When art is overtaken by world events
This article is from 2007.
‘Write about what you know’ is perhaps the most cogent piece of advice given to aspiring authors. Pakistan-born, Harvard-educated novelist Mohsin Hamid set out to do just that with his follow-up to the critically acclaimed Moth Smoke, penning a book about – you guessed it – a Pakistan-born, Harvard-educated young man who falls in love with an American woman right at the beginning of the 21st century. ‘I originally wrote the novel that became The Reluctant Fundamentalist pre-11 September, and it would have looked strange if I hadn’t taken on those events by using them as a backdrop,’ he says. ‘That’s the pitfall of writing a novel with a contemporary setting; the events can very easily overwhelm the characters.’
The novel’s arresting opening scene takes place in a Lahore restaurant during the course of an evening in which a bearded Pakistani named Changez describes to an ill-at-ease American how he came to abandon his once beloved United States for radical Islam. ‘The premise allowed me to have the form of the novel reflect its themes; it’s literally a conversation between two cultures,’ says Hamid. ‘I come from a country where people don’t read much, and this novel is my way of trying to appeal to people who are otherwise not engaged with books.’ (Allan Radcliffe)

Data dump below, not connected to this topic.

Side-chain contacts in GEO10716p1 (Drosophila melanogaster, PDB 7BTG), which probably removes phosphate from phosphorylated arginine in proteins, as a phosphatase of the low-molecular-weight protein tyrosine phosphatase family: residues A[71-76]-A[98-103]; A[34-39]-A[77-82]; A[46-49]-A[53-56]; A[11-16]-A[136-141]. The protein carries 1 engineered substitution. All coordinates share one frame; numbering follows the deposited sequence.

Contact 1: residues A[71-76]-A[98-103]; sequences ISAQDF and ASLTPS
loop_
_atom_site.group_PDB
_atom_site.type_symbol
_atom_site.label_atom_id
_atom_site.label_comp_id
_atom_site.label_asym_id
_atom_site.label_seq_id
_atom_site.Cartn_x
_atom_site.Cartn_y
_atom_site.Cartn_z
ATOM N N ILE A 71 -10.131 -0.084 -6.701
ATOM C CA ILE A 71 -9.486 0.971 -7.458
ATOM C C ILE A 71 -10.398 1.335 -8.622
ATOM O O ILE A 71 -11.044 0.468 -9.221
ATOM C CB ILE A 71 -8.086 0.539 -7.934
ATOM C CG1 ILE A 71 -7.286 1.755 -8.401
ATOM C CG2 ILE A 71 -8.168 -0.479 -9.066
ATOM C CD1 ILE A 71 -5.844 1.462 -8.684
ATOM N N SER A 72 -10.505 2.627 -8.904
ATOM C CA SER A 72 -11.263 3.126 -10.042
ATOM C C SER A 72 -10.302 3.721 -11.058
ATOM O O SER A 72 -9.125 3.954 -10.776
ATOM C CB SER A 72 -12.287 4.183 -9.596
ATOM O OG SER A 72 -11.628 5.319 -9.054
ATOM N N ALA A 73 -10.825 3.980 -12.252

Recommended Reading: Moth Smoke evokes the anxieties of modern life in Pakistan.
22 Aug (with Ed Husain), 6pm, £5 (£3).